The name of the old town of Timbuktu carries mythical associations for many people around the world.
I remember as a young man listening to the American ballad, Take a message to Mary, about a young man in prison for murder but who doesn’t want his sweetheart to know where he is. “You can tell her I went to Timbuktu, or tell her I’m searching for gold.” Far away, hazy, unreachable, it was, in the imagination of many people the world over, the Never-Never land of lost romance.
But, of course, we know that Timbuktu is only too real, a windswept, sandy collection of old multistoried buildings made of clay and wood in central Mali, where one of the oldest universities of the world was founded in the 14th century in what was the Ghana Empire, and which became a world-renowned centre of commerce, culture and Islamic learning.
The fabulous reputation of this desert wonderland was, no doubt, bolstered by incredible tales of the pilgrimage of Mansah Mussa, who ruled over the area during this time, and whose travels to Mecca and back at the time left tales of such splendour and largesse that the countries he journeyed through had never witnessed.
Mussa attracted prodigious numbers of scholars in art, architecture, astronomy, literature, medicine and many other disciplines, which all contributed to the prodigious prestige of the city, the mosques and the community generally.
This city would hardly strike you as a prime venue for concerted attacks by any group that claims to act in the name of Islam. After all this should be hallowed ground for anyone professing the faith, as a premier repository of learnt treatises on their beliefs. Yet that is what happened a few years ago, when thugs claiming allegiance to the so-called Islamic State razed some of those vintage structures to the ground and trashed thousands of irreplaceable manuscripts. All in all, it is estimated that over 4,000 manuscripts were destroyed.
It may be hard to see any intended consequence in this, but the mayhem wreaked by the terrorists has turned out to be the perfect excuse for French imperialism already embedded in the region, to further entrench itself without too much condemnation.
In face of the failure of Mali’s government to secure its territory against the terrorists, it seems an okay thing for the French to step in, claiming they are protecting Mali. Thus does imperialism become the unlikely ‘benefactor’. How do we bring ourselves to condemn the French when they are helping?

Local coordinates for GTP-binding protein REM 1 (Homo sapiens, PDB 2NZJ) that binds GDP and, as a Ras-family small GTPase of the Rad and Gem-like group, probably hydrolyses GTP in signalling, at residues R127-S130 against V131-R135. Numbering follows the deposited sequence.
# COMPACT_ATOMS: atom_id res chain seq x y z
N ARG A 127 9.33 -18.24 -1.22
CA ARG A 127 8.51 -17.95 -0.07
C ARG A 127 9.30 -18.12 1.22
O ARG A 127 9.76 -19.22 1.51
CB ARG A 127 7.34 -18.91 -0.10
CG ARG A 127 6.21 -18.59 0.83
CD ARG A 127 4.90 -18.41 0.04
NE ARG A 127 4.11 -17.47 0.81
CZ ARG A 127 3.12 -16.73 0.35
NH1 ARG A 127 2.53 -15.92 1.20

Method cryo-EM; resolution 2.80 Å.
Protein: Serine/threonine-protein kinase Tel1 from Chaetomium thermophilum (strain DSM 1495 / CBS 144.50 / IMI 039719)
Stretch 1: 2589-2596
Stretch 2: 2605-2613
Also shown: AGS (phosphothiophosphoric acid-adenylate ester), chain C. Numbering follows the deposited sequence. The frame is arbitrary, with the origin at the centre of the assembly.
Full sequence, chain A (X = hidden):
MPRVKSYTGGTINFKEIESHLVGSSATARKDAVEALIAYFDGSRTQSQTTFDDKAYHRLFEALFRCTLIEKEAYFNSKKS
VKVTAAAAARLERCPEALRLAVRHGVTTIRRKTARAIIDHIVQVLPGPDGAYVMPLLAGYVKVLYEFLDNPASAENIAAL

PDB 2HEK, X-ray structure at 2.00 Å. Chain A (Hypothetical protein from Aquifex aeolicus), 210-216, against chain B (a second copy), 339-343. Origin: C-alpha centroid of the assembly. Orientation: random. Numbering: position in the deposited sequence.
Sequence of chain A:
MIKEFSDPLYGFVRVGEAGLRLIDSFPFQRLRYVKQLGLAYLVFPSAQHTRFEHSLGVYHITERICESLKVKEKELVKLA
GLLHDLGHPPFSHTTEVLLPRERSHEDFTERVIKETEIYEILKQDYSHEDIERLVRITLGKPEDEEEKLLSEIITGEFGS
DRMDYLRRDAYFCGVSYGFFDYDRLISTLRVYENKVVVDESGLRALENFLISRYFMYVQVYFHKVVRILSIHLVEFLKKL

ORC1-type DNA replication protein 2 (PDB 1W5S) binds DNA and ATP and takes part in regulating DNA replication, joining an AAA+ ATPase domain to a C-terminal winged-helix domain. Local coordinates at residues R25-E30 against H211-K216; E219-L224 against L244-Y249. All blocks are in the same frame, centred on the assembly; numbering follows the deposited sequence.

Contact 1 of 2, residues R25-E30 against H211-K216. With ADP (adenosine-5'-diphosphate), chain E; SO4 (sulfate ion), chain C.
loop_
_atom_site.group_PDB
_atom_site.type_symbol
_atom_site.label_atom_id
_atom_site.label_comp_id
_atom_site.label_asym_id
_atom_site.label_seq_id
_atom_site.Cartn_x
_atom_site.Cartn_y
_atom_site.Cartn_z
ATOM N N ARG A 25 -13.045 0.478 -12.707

And then, out of Nazareth comes some good. In Minnesota, US, a Benedictine monk who had been following the wanton destruction around Timbuktu in horror, decided to offer a helping hand. Father Columba Stewart of St. Joseph’s Abbey got in touch with the Imams of the Three Great Mosques of Timbuktu, and undertook to lead a team of experts to Mali to rescue whatever there was that could be rescued.
It comes across as strange that a Catholic monk should be the one to volunteer to try and salvage Islamic literature from the destructive activities of those who claim to be defenders of the so-called Caliphate. It seems as counter-instinctive as one can imagine. What would the interest be for this monk, whose concern should surely be in spreading ‘the Word’ according to the Bible, pulling smouldering bits and pieces of Quranic teachings out of the bonfire started by Muslims?
It boils down to the eternal conflict between the untiring quest for knowledge by some on the one hand, and the nefarious obscurantism of those others who have found bliss in not knowing and safety in ignorance on the other.
Like the Buddha statues that the Taliban bomb-destroyed in Afghanistan, the manuscripts of Timbuktu belong to our common world heritage, something of incredible value that links us to our shared past and projects us into a common future.
Strangely, the term Taliban translates as Students, which makes you wonder about the nature of students who want to destroy recorded history. Even stranger is the phenomenon of the destruction of Muslim knowledge of antiquity by would-be Muslims of some strange persuasion completely out of sync with the teaching of their own religion which urges them to seek knowledge “as far away as China.”
Father Stewart may, in the fullness of time, be recognised as the one who did the good deed when there could not have been any compulsion to do so except an unquenchable thirst for knowledge.
Jenerali Ulimwengu is chairman of the board of the Raia Mwema newspaper and an advocate of the High Court in Dar es Salaam. E-mail: [email protected]